In Epic Systems Corporation v. Lewis, the Supreme Court of the United States held that class action waiver in an employment arbitration agreement are enforceable. Yet, arbitration agreements containing such waivers may still be challenged on a variety of grounds. The law in this area is often unsettled or unclear and changes frequently. The following checklist identifies key issues employers may want to consider when adopting a class action waiver in an employment arbitration agreement.
On May 21, 2018, the Supreme Court of the United States settled the contentious class action waiver issue that has riled courts for the past six years. In a 5-4 opinion, the Court upheld class action waivers in arbitration agreements.
On October 2, 2017, the Supreme Court of the United States heard oral argument in three consolidated cases that will decide the future of class action waivers in the employment context.
August 11, 2017, was the deadline for interested parties to submit comments regarding the U.S. Department of Labor’s (DOL) proposal to formally rescind its controversial persuader rule, which was issued in 2016 under the Obama administration.
On July 19, 2017, the Supreme Court of the United States released the October 2017 term’s calendar for oral arguments, including the date it will hear oral argument in the three consolidated class action waiver cases that are currently before the Court.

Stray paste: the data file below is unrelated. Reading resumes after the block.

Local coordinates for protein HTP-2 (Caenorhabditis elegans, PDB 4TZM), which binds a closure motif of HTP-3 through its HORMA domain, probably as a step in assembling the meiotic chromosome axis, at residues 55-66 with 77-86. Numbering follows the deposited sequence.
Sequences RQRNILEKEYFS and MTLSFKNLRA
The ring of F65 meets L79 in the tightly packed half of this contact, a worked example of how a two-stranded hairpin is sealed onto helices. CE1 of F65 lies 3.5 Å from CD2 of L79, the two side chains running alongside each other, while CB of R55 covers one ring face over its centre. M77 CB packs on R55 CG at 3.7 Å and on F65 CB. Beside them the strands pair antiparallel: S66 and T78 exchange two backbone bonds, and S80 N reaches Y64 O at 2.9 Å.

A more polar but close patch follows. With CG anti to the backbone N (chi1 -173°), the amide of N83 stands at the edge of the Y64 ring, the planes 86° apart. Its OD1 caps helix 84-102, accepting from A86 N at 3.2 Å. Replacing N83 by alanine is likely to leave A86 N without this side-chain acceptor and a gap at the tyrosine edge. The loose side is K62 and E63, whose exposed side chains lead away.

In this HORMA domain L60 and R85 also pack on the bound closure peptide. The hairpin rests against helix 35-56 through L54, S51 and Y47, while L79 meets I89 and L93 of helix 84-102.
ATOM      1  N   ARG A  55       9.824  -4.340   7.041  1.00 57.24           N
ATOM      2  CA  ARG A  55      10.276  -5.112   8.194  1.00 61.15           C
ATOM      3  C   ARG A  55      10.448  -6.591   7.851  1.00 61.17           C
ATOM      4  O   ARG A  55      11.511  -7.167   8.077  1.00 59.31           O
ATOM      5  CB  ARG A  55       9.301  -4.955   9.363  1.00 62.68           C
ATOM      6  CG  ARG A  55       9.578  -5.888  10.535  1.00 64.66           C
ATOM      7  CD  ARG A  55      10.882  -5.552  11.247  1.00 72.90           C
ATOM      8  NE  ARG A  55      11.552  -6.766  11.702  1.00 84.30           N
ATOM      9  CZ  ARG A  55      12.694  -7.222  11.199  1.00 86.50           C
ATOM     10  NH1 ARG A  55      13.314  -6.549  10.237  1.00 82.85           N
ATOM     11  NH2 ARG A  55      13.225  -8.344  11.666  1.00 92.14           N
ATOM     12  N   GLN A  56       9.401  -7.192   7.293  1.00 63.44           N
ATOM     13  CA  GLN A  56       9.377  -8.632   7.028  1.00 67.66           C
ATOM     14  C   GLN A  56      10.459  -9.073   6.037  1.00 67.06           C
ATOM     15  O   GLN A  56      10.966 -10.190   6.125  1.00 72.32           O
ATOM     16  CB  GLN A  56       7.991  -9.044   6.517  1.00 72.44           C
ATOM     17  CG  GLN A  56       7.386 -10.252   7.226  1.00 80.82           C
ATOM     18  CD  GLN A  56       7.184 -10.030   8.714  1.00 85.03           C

The U.S. Department of Labor (DOL) moved one step closer to undoing President Obama’s permanently enjoined “persuader activity” regulation when, on June 12, the agency issued a notice of proposed rulemaking (NPRM) for reverse rulemaking to rescind the rule and perhaps revise it.
It was no surprise when, on June 16, 2017, numerous business and employer groups (including several represented by Ogletree Deakins) filed over a dozen amicus briefs supporting the employers in the three class action waiver cases pending in the Supreme Court of the United States: National Labor Relations Board v. Murphy Oil USA, Inc., Epic Systems Corp. v. Lewis, and Ernst & Young LLP v. Morris.
On June 16, 2017, Ogletree Deakins filed an amicus brief in the class action waiver cases that are currently before the Supreme Court of the United States: National Labor Relations Board v. Murphy Oil USA, Inc., Epic Systems Corp. v. Lewis, and Ernst & Young LLP v. Morris.
The Sixth Circuit Court of Appeals—apparently unable to wait a few months for the Supreme Court of the United States to rule on the issue—has now cast its lot with the National Labor Relations Board (NLRB) and the Seventh and Ninth Circuits in finding class action waivers in employment arbitration agreements unlawful under the National Labor Relations Act (NLRA).